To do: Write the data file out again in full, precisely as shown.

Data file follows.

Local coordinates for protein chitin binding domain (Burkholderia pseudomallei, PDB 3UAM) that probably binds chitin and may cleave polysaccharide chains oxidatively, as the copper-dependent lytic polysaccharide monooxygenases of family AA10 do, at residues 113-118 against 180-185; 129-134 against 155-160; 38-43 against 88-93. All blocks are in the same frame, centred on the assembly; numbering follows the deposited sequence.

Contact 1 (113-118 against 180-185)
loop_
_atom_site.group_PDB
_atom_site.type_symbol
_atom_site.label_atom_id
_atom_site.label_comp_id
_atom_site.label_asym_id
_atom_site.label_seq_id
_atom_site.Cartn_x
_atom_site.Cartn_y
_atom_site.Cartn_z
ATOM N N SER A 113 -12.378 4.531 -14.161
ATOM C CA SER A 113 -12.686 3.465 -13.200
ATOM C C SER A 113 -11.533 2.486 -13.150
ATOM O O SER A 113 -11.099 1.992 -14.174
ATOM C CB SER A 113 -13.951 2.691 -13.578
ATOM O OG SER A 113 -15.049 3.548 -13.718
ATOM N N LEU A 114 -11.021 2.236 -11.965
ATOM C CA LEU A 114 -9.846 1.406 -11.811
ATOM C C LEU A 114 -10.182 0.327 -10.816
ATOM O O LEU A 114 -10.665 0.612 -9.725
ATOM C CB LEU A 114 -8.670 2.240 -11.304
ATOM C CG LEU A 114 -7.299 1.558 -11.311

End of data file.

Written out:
Local coordinates for protein chitin binding domain (Burkholderia pseudomallei, PDB 3UAM) that probably binds chitin and may cleave polysaccharide chains oxidatively, as the copper-dependent lytic polysaccharide monooxygenases of family AA10 do, at residues 113-118 against 180-185; 129-134 against 155-160; 38-43 against 88-93. All blocks are in the same frame, centred on the assembly; numbering follows the deposited sequence.

Contact 1 (113-118 against 180-185)
loop_
_atom_site.group_PDB
_atom_site.type_symbol
_atom_site.label_atom_id
_atom_site.label_comp_id
_atom_site.label_asym_id
_atom_site.label_seq_id
_atom_site.Cartn_x
_atom_site.Cartn_y
_atom_site.Cartn_z
ATOM N N SER A 113 -12.378 4.531 -14.161
ATOM C CA SER A 113 -12.686 3.465 -13.200
ATOM C C SER A 113 -11.533 2.486 -13.150
ATOM O O SER A 113 -11.099 1.992 -14.174
ATOM C CB SER A 113 -13.951 2.691 -13.578
ATOM O OG SER A 113 -15.049 3.548 -13.718
ATOM N N LEU A 114 -11.021 2.236 -11.965
ATOM C CA LEU A 114 -9.846 1.406 -11.811
ATOM C C LEU A 114 -10.182 0.327 -10.816
ATOM O O LEU A 114 -10.665 0.612 -9.725
ATOM C CB LEU A 114 -8.670 2.240 -11.304
ATOM C CG LEU A 114 -7.299 1.558 -11.311